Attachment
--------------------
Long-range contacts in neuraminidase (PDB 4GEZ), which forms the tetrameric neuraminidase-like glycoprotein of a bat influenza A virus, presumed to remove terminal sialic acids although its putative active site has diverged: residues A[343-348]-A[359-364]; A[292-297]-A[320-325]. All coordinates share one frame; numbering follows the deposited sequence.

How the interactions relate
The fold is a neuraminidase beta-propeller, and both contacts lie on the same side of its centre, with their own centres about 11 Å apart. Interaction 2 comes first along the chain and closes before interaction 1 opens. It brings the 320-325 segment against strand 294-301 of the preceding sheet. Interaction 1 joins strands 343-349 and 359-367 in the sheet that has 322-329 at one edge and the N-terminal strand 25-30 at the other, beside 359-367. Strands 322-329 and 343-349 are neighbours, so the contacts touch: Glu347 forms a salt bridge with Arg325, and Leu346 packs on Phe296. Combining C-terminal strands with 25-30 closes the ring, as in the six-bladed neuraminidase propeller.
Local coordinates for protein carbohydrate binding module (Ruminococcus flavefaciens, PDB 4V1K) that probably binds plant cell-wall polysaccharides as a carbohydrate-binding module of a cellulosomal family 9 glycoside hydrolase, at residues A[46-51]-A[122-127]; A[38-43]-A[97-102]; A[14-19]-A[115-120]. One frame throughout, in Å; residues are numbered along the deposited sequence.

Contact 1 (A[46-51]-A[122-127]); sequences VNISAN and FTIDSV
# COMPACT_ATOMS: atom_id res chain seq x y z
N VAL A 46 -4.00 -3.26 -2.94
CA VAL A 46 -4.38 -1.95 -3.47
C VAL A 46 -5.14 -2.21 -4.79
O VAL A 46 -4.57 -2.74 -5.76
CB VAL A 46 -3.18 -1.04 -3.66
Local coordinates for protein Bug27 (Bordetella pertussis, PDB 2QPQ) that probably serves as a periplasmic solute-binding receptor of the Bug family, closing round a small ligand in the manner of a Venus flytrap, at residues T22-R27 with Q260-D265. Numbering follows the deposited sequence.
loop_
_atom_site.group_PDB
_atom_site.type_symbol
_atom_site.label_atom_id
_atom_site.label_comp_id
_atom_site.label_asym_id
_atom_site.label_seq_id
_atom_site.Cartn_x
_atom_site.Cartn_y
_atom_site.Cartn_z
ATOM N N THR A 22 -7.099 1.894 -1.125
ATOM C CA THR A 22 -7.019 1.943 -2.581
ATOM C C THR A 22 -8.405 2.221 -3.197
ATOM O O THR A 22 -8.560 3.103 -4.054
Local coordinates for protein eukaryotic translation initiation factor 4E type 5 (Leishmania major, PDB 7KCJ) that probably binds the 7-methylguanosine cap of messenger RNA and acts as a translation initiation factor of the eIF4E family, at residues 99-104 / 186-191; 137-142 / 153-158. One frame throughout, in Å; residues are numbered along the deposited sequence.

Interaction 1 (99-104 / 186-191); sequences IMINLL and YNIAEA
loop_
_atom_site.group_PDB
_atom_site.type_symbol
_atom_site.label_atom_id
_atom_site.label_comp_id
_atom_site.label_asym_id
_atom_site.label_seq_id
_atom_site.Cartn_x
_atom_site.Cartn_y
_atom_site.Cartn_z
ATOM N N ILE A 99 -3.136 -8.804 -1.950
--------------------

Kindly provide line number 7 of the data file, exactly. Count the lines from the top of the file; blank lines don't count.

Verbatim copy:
N VAL A 46 -4.00 -3.26 -2.94